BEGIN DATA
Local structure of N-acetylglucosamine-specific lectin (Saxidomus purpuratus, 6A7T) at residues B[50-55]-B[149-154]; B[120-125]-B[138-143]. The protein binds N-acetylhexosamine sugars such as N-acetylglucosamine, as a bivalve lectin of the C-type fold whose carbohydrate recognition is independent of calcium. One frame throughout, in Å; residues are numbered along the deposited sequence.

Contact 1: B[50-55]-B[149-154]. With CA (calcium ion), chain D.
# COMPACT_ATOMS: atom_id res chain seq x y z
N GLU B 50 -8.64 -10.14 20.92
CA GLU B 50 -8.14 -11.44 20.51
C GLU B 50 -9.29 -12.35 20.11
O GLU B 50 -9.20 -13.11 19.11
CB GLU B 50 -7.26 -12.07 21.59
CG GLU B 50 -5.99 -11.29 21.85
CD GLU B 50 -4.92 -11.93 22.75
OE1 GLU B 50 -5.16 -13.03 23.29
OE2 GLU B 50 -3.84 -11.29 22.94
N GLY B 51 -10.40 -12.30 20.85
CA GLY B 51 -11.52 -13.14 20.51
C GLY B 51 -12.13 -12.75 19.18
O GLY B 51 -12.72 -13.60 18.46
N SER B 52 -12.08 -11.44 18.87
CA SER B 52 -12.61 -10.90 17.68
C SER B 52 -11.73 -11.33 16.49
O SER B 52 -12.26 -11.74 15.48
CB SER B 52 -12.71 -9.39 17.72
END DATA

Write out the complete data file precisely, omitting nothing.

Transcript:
Local structure of N-acetylglucosamine-specific lectin (Saxidomus purpuratus, 6A7T) at residues B[50-55]-B[149-154]; B[120-125]-B[138-143]. The protein binds N-acetylhexosamine sugars such as N-acetylglucosamine, as a bivalve lectin of the C-type fold whose carbohydrate recognition is independent of calcium. One frame throughout, in Å; residues are numbered along the deposited sequence.

Contact 1: B[50-55]-B[149-154]. With CA (calcium ion), chain D.
# COMPACT_ATOMS: atom_id res chain seq x y z
N GLU B 50 -8.64 -10.14 20.92
CA GLU B 50 -8.14 -11.44 20.51
C GLU B 50 -9.29 -12.35 20.11
O GLU B 50 -9.20 -13.11 19.11
CB GLU B 50 -7.26 -12.07 21.59
CG GLU B 50 -5.99 -11.29 21.85
CD GLU B 50 -4.92 -11.93 22.75
OE1 GLU B 50 -5.16 -13.03 23.29
OE2 GLU B 50 -3.84 -11.29 22.94
N GLY B 51 -10.40 -12.30 20.85
CA GLY B 51 -11.52 -13.14 20.51
C GLY B 51 -12.13 -12.75 19.18
O GLY B 51 -12.72 -13.60 18.46
N SER B 52 -12.08 -11.44 18.87
CA SER B 52 -12.61 -10.90 17.68
C SER B 52 -11.73 -11.33 16.49
O SER B 52 -12.26 -11.74 15.48
CB SER B 52 -12.71 -9.39 17.72